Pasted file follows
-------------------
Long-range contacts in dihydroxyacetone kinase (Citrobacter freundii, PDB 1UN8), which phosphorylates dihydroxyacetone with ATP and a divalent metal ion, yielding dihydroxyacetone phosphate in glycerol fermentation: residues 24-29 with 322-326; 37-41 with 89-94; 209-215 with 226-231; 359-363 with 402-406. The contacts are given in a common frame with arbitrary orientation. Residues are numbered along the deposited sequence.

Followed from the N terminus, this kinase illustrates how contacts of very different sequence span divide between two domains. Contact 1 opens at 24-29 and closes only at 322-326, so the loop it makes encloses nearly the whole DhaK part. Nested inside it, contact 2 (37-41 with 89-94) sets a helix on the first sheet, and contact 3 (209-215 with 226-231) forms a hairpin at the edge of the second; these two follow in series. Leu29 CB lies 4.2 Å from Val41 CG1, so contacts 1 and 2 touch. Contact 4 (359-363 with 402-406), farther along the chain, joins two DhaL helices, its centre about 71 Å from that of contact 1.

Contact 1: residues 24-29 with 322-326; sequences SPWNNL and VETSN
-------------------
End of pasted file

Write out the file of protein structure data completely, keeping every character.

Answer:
Long-range contacts in dihydroxyacetone kinase (Citrobacter freundii, PDB 1UN8), which phosphorylates dihydroxyacetone with ATP and a divalent metal ion, yielding dihydroxyacetone phosphate in glycerol fermentation: residues 24-29 with 322-326; 37-41 with 89-94; 209-215 with 226-231; 359-363 with 402-406. The contacts are given in a common frame with arbitrary orientation. Residues are numbered along the deposited sequence.

Followed from the N terminus, this kinase illustrates how contacts of very different sequence span divide between two domains. Contact 1 opens at 24-29 and closes only at 322-326, so the loop it makes encloses nearly the whole DhaK part. Nested inside it, contact 2 (37-41 with 89-94) sets a helix on the first sheet, and contact 3 (209-215 with 226-231) forms a hairpin at the edge of the second; these two follow in series. Leu29 CB lies 4.2 Å from Val41 CG1, so contacts 1 and 2 touch. Contact 4 (359-363 with 402-406), farther along the chain, joins two DhaL helices, its centre about 71 Å from that of contact 1.

Contact 1: residues 24-29 with 322-326; sequences SPWNNL and VETSN